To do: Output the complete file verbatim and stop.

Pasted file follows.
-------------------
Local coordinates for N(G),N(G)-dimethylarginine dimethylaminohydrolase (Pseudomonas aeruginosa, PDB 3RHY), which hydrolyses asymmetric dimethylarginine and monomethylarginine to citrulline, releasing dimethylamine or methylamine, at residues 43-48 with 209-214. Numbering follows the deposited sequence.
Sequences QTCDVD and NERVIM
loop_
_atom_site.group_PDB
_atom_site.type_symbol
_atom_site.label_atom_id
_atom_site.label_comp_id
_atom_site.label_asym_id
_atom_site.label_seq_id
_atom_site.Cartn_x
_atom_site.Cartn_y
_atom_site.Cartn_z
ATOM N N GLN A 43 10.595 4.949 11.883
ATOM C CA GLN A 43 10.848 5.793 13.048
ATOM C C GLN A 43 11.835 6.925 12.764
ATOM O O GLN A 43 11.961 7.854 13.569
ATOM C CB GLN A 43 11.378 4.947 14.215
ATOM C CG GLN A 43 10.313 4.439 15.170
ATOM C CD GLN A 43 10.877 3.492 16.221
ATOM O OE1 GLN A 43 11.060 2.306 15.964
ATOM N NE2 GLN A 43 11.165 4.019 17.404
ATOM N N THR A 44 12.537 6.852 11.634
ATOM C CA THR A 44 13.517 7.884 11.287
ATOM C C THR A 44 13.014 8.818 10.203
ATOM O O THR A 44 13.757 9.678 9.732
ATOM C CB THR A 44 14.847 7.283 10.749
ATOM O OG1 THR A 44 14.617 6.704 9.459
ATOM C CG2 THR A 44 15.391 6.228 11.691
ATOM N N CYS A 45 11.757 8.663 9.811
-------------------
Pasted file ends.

Local coordinates for N(G),N(G)-dimethylarginine dimethylaminohydrolase (Pseudomonas aeruginosa, PDB 3RHY), which hydrolyses asymmetric dimethylarginine and monomethylarginine to citrulline, releasing dimethylamine or methylamine, at residues 43-48 with 209-214. Numbering follows the deposited sequence.
Sequences QTCDVD and NERVIM
loop_
_atom_site.group_PDB
_atom_site.type_symbol
_atom_site.label_atom_id
_atom_site.label_comp_id
_atom_site.label_asym_id
_atom_site.label_seq_id
_atom_site.Cartn_x
_atom_site.Cartn_y
_atom_site.Cartn_z
ATOM N N GLN A 43 10.595 4.949 11.883
ATOM C CA GLN A 43 10.848 5.793 13.048
ATOM C C GLN A 43 11.835 6.925 12.764
ATOM O O GLN A 43 11.961 7.854 13.569
ATOM C CB GLN A 43 11.378 4.947 14.215
ATOM C CG GLN A 43 10.313 4.439 15.170
ATOM C CD GLN A 43 10.877 3.492 16.221
ATOM O OE1 GLN A 43 11.060 2.306 15.964
ATOM N NE2 GLN A 43 11.165 4.019 17.404
ATOM N N THR A 44 12.537 6.852 11.634
ATOM C CA THR A 44 13.517 7.884 11.287
ATOM C C THR A 44 13.014 8.818 10.203
ATOM O O THR A 44 13.757 9.678 9.732
ATOM C CB THR A 44 14.847 7.283 10.749
ATOM O OG1 THR A 44 14.617 6.704 9.459
ATOM C CG2 THR A 44 15.391 6.228 11.691
ATOM N N CYS A 45 11.757 8.663 9.811